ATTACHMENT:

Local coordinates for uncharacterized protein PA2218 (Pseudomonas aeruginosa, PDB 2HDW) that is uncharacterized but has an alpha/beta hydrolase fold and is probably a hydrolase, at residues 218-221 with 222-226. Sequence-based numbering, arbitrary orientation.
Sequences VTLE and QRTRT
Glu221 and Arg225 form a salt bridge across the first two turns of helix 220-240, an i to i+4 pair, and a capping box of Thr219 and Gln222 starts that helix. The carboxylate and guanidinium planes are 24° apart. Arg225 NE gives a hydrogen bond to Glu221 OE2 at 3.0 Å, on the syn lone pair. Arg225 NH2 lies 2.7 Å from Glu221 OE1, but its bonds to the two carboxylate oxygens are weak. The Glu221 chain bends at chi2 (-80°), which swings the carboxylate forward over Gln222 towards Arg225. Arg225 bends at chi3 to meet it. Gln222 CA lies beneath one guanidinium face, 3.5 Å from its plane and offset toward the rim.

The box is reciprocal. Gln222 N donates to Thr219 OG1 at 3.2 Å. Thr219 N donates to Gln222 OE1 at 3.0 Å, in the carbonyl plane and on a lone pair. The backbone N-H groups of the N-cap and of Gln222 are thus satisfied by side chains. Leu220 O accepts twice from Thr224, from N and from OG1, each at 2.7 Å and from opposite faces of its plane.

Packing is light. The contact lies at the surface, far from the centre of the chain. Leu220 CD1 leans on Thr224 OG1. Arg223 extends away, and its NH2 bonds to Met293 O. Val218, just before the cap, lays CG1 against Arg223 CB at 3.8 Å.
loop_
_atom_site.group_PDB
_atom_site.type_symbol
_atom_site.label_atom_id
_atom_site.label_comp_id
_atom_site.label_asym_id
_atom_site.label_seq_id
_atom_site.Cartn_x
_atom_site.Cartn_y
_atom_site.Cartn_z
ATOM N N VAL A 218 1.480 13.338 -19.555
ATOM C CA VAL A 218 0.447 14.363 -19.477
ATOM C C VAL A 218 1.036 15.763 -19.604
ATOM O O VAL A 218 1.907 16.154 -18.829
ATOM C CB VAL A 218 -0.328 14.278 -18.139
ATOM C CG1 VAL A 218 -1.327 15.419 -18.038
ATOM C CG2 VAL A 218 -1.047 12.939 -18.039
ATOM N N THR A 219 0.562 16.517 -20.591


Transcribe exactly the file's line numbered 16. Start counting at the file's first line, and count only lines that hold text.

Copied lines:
ATOM N N VAL A 218 1.480 13.338 -19.555